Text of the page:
When the idea of buying a home becomes a real possibility, figuring out what you can actually afford (or what loan amount you can qualify for to borrow) can be a little tricky.
You may have a general idea in terms of what you want your mortgage loan amount and monthly payment to be, but that number may get a little hazy during late night sessions of online house shopping.
It’s easy to start gravitating toward those professionally lit photographs of expansive, renovated kitchens and manicured gardens. You might start to think: What’s another $100,000, right?
Or maybe you really do need an extra bedroom, additional garage space, or a pool with a swim-up bar. Why not?
You can see with these examples how a person’s initial home-buying budget can quickly balloon out of control. Fortunately, we created a home affordability calculator that might help give you a sense of a suitable home-buying budget.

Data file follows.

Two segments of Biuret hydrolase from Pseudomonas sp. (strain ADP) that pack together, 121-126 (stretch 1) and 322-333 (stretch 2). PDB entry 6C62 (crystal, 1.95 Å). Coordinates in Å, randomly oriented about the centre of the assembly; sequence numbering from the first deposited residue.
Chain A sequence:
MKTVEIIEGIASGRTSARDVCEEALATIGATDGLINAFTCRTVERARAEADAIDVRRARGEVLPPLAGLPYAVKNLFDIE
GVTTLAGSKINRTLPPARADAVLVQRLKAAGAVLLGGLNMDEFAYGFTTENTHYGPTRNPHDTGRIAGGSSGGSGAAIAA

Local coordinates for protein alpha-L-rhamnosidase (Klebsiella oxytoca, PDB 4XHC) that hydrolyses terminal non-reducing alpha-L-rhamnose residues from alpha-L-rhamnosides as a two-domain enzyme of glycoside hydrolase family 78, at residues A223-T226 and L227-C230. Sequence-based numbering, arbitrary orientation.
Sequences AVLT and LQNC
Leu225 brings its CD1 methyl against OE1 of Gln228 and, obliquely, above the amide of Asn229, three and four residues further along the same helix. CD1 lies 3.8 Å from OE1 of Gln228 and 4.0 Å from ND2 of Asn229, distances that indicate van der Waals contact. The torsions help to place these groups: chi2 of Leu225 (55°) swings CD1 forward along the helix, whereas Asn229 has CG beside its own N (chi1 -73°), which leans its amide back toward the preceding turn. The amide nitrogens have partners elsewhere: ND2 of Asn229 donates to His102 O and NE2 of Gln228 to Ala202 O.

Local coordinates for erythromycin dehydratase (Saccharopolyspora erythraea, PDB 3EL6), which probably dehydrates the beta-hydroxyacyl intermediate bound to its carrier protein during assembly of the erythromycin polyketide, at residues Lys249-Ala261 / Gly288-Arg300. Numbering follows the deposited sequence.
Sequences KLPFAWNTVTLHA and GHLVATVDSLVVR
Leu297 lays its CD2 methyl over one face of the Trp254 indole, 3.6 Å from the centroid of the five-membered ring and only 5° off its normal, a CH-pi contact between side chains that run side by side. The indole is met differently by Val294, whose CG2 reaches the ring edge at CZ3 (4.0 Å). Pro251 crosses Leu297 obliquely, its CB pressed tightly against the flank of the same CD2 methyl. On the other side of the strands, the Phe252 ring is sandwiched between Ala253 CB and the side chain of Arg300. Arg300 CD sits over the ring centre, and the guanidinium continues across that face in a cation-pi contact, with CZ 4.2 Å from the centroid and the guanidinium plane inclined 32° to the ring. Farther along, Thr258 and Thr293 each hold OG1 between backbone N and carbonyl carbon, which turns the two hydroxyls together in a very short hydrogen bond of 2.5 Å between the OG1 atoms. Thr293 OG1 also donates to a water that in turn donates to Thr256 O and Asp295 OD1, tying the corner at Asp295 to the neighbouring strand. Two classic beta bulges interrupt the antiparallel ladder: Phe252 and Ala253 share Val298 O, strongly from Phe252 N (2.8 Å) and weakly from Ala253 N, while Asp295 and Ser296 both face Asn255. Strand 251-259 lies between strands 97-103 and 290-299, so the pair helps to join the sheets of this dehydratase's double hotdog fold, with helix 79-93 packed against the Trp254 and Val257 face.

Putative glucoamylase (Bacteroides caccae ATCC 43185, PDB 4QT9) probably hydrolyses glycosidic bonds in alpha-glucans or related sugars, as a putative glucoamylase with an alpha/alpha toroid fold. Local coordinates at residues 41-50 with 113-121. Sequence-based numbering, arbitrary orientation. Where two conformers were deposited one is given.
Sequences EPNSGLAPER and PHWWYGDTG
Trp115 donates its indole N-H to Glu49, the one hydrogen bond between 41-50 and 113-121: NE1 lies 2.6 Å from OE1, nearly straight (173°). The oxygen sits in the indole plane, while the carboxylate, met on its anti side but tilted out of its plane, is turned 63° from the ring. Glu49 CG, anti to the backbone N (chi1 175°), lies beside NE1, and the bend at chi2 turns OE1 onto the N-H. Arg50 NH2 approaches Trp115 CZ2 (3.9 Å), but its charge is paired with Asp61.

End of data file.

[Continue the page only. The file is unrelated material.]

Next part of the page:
Additionally, there are a few simple first-time home buyer guidelines that can help you figure out your budget based on your financial profile. Taking the time to consider these factors can help you understand the realities of your budget, as well as the potential costs associated with buying a house.
How Much Am I Eligible to Borrow for a New Home?
Unless you’re planning to buy a home with your significant other or spouse in cash, you’ll need to figure out how much you can qualify for. Basically, this means learning what prospective lenders are willing to lend you.
Mortgage lenders use a few simple guidelines to help estimate how large of a mortgage you can afford. Lender guidelines are generally not set in stone; however, they just might be worth having in the back of your mind to help inform your home-buying process.
How Much Home Can I Afford?
To get a general idea of how much you can afford when purchasing a new home, use the home affordability calculator below. This tool helps estimate the cost of purchasing a home and the monthly payment.
How Do I Figure Out What I Can Borrow?
Regardless of the estimates mortgage calculators give you, you will need to identify the loan program and chosen lender in order to review the qualifying criteria.
Different loan programs can have varying eligibility criteria and these can even vary from lender to lender for the same loan program.
When reviewing mortgage program eligibility, the lender will consider factors such as your credit score, income, and debts, assets including the down payment as well as the type and market value of the house you want to buy.